They are standard pieces of kit, without which no home or small office can connect to the internet. And millions of them harbour a security vulnerability that threatens to do untold damage to the workings of the web.
Welcome to the humble home gateway – the little routers sitting on our desks are being inducted into battle by criminals launching denial-of-service (DoS) attacks to bring down websites and hold organisations to ransom.
A subtle flaw in some home gateways (they act as ‘open DNS proxies’) allows attackers to use them for ‘amplification’ where very small DNS queries (50 bytes) generate very DNS large answers (4000 bytes).
Attackers employ another simple trick – IP address spoofing – to disguise their own identity and cover their tracks while directing waves of traffic to any target they choose, anywhere on the internet.
An amplification attack can create and send a target trillions of bytes of unwanted data over a few hours. The attack on Spamhaus in 2013 generated traffic measured at an enormous 300Gb/s.
Many web resources aren’t equipped to deal with such large volumes of traffic and either become unavailable, or slow down to the point where visitors notice. There is also considerable collateral damage to the infrastructure over which these attacks are launched.
These attacks are effective because the amplification effect makes the results wildly disproportionate to the effort needed to launch them.
Moreover, home gateways acting as DNS proxies make queries appear legitimate to DNS resolvers and mask the ultimate targets of attacks. As such, they are becoming the weapon of choice for those who aim to damage or hold to ransom any target they wish with impunity.
Nor is there any shortage of opportunity for these criminals. Research has found there are 24 million home gateways (home routers) that can be used for amplification attacks. These exploitable routers exist across the globe and it is not a problem limited to developing nations. For online criminals, there really is no place like ‘home’ from which to launch an attack.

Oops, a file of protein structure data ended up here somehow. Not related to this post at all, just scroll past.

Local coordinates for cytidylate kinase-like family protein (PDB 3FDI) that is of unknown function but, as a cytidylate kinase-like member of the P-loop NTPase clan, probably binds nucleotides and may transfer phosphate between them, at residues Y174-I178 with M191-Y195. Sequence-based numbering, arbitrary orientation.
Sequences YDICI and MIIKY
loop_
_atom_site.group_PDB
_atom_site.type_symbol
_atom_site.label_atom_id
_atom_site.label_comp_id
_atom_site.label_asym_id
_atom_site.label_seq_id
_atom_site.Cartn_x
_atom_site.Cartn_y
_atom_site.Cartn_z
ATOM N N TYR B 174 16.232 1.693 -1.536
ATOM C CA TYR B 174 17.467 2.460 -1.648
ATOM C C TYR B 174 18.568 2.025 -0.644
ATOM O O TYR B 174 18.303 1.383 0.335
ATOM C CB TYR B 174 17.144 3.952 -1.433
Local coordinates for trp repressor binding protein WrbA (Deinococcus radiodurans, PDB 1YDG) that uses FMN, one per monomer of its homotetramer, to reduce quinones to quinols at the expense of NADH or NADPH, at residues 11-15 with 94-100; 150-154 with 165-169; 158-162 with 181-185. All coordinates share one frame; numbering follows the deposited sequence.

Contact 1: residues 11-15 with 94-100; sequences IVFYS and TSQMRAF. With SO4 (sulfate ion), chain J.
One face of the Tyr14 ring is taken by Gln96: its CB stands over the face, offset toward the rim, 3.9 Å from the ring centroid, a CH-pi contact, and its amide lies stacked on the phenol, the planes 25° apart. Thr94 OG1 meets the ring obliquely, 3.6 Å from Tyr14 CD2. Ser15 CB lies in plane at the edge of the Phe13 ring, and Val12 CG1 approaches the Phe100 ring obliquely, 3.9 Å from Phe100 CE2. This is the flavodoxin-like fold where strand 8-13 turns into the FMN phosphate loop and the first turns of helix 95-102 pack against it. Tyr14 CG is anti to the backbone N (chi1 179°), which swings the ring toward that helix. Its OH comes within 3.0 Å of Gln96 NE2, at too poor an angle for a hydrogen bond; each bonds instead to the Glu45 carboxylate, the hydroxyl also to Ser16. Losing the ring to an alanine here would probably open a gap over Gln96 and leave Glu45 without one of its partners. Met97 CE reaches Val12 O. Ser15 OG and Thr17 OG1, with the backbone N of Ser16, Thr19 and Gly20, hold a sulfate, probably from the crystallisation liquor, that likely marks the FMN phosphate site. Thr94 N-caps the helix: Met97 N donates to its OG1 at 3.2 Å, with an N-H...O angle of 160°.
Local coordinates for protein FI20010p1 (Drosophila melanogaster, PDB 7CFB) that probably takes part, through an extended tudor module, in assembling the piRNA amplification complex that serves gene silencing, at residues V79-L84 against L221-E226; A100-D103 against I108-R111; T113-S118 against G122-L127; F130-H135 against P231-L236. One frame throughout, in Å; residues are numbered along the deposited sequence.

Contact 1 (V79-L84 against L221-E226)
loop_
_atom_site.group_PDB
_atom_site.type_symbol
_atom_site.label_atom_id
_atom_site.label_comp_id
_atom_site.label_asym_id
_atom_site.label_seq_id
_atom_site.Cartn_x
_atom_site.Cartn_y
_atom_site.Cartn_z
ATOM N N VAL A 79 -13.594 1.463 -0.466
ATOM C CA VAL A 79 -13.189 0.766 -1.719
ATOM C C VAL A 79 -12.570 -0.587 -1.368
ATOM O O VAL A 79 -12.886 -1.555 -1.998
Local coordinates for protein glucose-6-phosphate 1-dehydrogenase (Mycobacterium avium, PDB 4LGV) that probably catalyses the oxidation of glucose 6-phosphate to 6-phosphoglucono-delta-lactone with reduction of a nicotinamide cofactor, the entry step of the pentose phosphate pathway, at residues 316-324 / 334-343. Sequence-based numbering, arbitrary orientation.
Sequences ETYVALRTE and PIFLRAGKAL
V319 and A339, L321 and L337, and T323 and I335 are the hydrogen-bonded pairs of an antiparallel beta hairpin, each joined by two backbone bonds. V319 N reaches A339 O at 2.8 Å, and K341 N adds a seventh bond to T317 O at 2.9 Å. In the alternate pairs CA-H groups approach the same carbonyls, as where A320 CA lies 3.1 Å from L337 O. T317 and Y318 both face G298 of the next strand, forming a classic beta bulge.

One of the systems most impacted by DNS amplification attacks are ISP resolvers. The fact they’re typically provisioned with ample network bandwidth and deployed on high-performance hardware to ensure they are always responsive and highly available make them ideal for attackers, as they can piggyback on someone else’s high performance infrastructure.
ISPs get drawn directly into the mire when open DNS proxies on home routers forward queries received on their WAN interface to whatever DNS resolver they are configured to use. In most cases this is an ISPs resolver (consumers may also configure alternative DNS services from Google and others), and even those who go to great lengths to protect their infrastructure can become collateral damage in the path on an attack.
Bandwidth taken up by DDoS traffic causes networks to suffer from congestion and lowered performance. If quality of service falls noticeably, customers will vote with their feet and walk away to another service provider. And the ultimate recipients of the traffic, the targets themselves, often legitimately enquire about what ISP have done to limit the effects of attacks.
Since this vulnerability provides enormously rich pickings for criminals at little cost, fixing it should be a priority for ISPs. As with any type of online threat, denial-of-service attacks are protean in nature; they evolve and adapt to circumvent attempts to prevent them.
Unfortunately, existing perimeter defences are useless against this new generation of attacks because they’re designed to deter DDoS traffic coming into a provider network instead of traffic going out.
What’s called for is the applications of DNS-based security intelligence techniques; by incorporating DNS-level security tools, organisations and ISPs can effectively counter amplification attacks. Deterrence starts with monitoring DNS query data as it is generated so suspicious activity on the network can be identified quickly.
Something else that’s needed is dynamic threat lists that track special purpose-built DNS domains designed and deployed specifically for these kinds of attacks.
To eliminate false positives, it’s also crucial these lists are carefully vetted. Servers should be configured with highly targeted filters to manage malicious traffic, while ensuring legitimate traffic is not affected.
Additional rate limits based on response size can catch malicious traffic not caught by other filters. And, following best practice, DNS data logging is also useful for forensics and reporting.
DNS-based security can be used by network operators in a layered security approach. The insidiousness of malware threats requires a defence-in-depth strategy based on various layers of firewalls, packet filters, anti-virus software, intrusion detection and prevention, and many more.
Owing to its strategic place in the network, DNS-based security must be added to this portfolio of protection: observing, as it does, every Internet communication, it serves as a lightweight but powerful tool in the armoury.
For far too long, people have unknowingly been hosting a serious security weakness in their houses and in their offices. With DNS-level security we can finally plug this breach, and turn the home once more into a castle.